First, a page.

Microsoft Surface RT review: First look
The Windows RT tablet is shaping up to be a compelling alternative to the iPad.
After getting our hands on the device in New York, the initial verdict on the Surface RT is in - it is a staggeringly good device.
I'll kick off by focusing on one of the underrated features of Surface RT - wireless reception. This boring topic is something that's difficult to get people excited about, until they need to get internet access in an area of poor coverage. Then, suddenly, it's all-important.
Microsoft has put a good deal of effort into wireless, including two MIMO aerials where most tablet makers opt for one. It was certainly a match for my Asus Ultrabook in the theatre, but to be sure I'd have to take it home with me (something the bulky security guard looking over my shoulder seemed less positive about than I did) and use it in the wireless-free areas that litter my lounge.
Then there's the magnetic mechanism that clamps the Touch Cover to the tablet. Unlike the iPad, you can hold the Surface by the cover and let it drop without fear the tablet will break off and smash to the ground. We also saw Panos Panay, the general manager of the Surface team at Microsoft, bravely drop it on stage during his demo and the machine carried on working (see the video below).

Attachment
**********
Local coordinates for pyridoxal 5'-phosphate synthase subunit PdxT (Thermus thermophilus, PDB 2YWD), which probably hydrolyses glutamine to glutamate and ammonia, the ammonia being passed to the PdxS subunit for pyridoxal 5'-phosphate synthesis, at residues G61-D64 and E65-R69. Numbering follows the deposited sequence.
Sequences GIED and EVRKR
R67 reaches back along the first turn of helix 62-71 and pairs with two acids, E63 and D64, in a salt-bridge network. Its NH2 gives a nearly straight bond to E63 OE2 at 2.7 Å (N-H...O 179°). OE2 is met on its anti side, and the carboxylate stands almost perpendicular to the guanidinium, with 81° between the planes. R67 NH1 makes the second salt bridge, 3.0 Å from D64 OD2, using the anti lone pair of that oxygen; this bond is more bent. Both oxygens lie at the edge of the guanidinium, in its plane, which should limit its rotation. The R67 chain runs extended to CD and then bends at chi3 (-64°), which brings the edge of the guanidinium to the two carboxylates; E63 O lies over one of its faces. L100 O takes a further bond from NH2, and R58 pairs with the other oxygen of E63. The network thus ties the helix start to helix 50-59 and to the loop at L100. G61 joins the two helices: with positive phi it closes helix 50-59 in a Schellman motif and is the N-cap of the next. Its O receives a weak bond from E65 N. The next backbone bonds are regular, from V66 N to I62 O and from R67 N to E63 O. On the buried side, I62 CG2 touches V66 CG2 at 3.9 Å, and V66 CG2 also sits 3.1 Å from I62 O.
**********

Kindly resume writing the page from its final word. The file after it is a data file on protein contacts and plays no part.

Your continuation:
At this point I'm unapologetically going to get more geeky and talk about how that mechanism works. The answer came quite unexpectedly when I started chatting to Ralf Groene, creative director of Surface, later on at the event.
The key point to understand is that magnets work extremely well when they're directly aligned, but if they move out of position then the connection becomes weak. So, if you swing the cover around and the angle shifts, the connection will break and your tablet will fly off into the distance.
This was a problem that afflicted an early version of the Surface, until one of Groene's team came up with the solution: two protrusions on the cover that would ensure it stayed perfectly aligned unless enough lateral force was applied. How much force? Roughly what you'd expect from a five-year-old.
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